The Ploys of the Past

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Status: Finished  |  Genre: Other  |  House: Booksie Classic


A woman in search of her childhood self.

Submitted: December 01, 2017

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Submitted: December 01, 2017

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Resting one elbow upon the mantelpiece, the woman gazed out the living room window, watching the movers load her last boxes of belongings onto the truck. She recalled how a few days ago she’d sat on the edge of her bed, dreading this moment of farewell to her memories. But now that the pantomime was taking place before her eyes, she felt nothing inside, as though none of those boxes were even hers to begin with. She knew that she only had a few more hours to say goodbye to her childhood, yet the whole affair seemed surreal, as if she wasn’t the one burdened with the task of axing her roots. In her mind she was still a little girl, running back from school to her mother’s warm embrace, to her father’s stern yet thoughtful gaze, to her sister’s cries echoing through the house, but when the door opened and she heard her husband call her name, she was once again pulled back into reality, leaving behind the little girl on the doorstep of her memories. She wondered if she would ever see her again.

Her husband’s footsteps were always silent and carefree, but today everything echoed, a reminder that the house that was once a safe haven had now been reduced to an empty shell. When the footsteps came to an abrupt end, she knew that her husband was standing behind her, but she said nothing and kept staring out the window. The movers were in the midst of pushing a bookcase up the ramp, which proved to be a rather troublesome task, indicated by their having to stop every second or so to wipe the sweat off their brow. As she kept her eyes fixated on this scene, she loosened her grip on the reins and allowed her mind to slip away, attempting to once more reconnect with her childhood self. Yet all she saw in her mind’s eye was an empty street and an empty house, an empty yard and an empty living room, an empty kitchen and an empty bedroom – the furniture was there, intact, letting one know that once upon a time this place was home to a happy family, but the people were gone, and so was the little girl. She no longer heard the echoes of her sister’s cries, or her parents arguing over the weekly budget, or her mother humming her tunes while she cooked. Now, as the woman moved through the vacant hallways of her childhood home, she only heard silence. Silence had befriended time, wrapped itself like ivy around the kitchen table, settled like dust upon the lampshades, and enveloped the entire house in a protective sheath, as though this building resided outside the boundaries of her past and needed to remain untouched. And then her husband put one hand upon her shoulder, breaking thus the spell of her reverie.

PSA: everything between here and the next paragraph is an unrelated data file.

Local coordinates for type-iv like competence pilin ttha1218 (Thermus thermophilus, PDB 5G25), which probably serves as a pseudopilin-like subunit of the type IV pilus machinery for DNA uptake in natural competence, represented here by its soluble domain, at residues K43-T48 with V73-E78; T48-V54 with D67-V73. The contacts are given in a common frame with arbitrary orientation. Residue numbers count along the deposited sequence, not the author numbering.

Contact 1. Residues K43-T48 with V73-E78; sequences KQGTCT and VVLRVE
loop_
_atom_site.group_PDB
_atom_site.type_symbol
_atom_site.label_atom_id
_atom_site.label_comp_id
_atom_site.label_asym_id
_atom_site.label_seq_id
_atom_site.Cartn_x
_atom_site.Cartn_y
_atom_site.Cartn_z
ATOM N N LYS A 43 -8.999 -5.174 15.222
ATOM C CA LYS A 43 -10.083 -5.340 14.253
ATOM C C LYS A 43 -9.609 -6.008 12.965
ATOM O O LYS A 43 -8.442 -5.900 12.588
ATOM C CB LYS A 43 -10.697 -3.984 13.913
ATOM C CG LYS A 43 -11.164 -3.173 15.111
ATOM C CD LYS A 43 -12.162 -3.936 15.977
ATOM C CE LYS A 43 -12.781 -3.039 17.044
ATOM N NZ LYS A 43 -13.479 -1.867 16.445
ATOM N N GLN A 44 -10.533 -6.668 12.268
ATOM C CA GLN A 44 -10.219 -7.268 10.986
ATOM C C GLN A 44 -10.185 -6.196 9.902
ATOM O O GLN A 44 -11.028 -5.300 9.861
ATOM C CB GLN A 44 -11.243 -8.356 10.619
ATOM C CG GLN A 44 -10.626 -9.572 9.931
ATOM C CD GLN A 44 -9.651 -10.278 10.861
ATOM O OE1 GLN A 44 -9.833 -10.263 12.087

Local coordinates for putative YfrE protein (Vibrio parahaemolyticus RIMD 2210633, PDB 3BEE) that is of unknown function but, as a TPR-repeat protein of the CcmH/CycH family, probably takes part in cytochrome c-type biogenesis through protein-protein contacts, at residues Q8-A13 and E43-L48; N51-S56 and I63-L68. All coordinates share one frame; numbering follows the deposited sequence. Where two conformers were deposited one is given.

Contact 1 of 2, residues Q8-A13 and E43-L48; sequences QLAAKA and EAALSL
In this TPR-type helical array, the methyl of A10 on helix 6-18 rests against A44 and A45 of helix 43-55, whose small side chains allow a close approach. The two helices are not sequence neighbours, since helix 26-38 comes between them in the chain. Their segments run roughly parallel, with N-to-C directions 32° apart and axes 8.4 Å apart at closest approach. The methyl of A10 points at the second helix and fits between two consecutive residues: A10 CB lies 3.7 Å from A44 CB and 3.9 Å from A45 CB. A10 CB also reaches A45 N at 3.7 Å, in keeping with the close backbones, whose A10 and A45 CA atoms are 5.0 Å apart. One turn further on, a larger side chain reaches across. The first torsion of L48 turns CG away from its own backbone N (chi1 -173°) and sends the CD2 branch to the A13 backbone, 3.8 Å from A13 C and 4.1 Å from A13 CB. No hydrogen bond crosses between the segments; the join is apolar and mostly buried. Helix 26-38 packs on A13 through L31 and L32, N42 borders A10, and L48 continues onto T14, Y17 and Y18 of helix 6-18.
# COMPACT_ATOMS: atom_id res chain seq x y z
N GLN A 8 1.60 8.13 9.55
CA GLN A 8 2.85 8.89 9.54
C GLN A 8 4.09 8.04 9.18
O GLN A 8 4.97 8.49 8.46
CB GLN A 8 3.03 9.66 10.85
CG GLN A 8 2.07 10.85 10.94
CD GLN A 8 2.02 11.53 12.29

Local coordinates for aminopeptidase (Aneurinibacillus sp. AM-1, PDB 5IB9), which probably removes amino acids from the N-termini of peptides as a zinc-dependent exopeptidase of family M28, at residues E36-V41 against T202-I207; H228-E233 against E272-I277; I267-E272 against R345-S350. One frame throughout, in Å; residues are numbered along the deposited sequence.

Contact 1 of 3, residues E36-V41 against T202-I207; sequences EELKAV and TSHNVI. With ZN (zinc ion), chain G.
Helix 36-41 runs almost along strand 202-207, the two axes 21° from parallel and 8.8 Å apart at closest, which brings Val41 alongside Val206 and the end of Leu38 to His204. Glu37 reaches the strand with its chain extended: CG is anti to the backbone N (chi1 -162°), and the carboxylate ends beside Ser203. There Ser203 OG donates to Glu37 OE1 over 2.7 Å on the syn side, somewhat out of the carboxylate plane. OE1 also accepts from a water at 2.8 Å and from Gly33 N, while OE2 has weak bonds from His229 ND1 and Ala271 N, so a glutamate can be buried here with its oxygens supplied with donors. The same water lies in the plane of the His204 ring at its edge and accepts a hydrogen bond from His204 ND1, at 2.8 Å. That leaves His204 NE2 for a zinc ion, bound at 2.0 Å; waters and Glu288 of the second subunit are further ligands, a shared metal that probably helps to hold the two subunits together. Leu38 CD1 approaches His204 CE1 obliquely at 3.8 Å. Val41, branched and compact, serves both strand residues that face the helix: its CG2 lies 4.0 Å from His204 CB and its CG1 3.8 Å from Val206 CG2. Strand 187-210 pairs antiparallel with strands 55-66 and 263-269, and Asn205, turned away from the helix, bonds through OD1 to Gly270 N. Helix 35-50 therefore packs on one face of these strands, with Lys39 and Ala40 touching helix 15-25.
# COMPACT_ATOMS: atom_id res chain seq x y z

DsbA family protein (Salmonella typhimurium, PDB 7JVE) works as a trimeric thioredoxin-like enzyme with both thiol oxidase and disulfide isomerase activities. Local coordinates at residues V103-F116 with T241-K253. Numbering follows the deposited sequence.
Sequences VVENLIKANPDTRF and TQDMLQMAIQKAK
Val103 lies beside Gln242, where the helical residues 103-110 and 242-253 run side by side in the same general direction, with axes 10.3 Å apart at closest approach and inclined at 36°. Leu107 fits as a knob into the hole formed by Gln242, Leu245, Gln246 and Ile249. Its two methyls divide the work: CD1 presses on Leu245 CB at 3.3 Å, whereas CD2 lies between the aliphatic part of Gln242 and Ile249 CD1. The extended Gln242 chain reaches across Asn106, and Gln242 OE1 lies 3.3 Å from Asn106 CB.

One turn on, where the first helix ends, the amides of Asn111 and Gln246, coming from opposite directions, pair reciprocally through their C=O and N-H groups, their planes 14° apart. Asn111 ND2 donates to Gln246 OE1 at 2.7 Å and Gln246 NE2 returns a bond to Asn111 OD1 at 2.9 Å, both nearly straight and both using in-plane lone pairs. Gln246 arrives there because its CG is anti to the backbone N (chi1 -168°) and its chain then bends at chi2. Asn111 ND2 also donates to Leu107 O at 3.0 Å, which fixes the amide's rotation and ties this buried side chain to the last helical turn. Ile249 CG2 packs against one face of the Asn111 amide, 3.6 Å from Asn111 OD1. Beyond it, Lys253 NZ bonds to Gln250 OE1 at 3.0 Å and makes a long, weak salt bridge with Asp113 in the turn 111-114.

What surprised her the most upon turning around was seeing the tears in her husband’s eyes. Why is he crying, she began to ask herself, until she realized that she had also been crying, felt fresh tears leave their home and succumb to gravity. Her husband’s lips began to part as though words were on the verge of escaping his mouth, but he swallowed those words before they came to fruition. He instead put his head on his wife’s shoulder and wept. They stayed motionless, two figures betrayed by time, sobbing silently for their childhood days wherereality was still kind to them both. Yet all they received in response was a soundless sigh uttered by life, and they knew then that they needed to move on and free themselves from the ploys of the past. The husband pulled away. The woman looked up into his eyes and saw a desire to surrender to the uncertainties of future, but she also saw a hopeful longing for the past that perhaps would never fade. She wondered if he saw the same thing in her eyes, wondered if he looked for his past in her eyes.

And she also wondered if she would ever find her childhood self in his patient gaze. 


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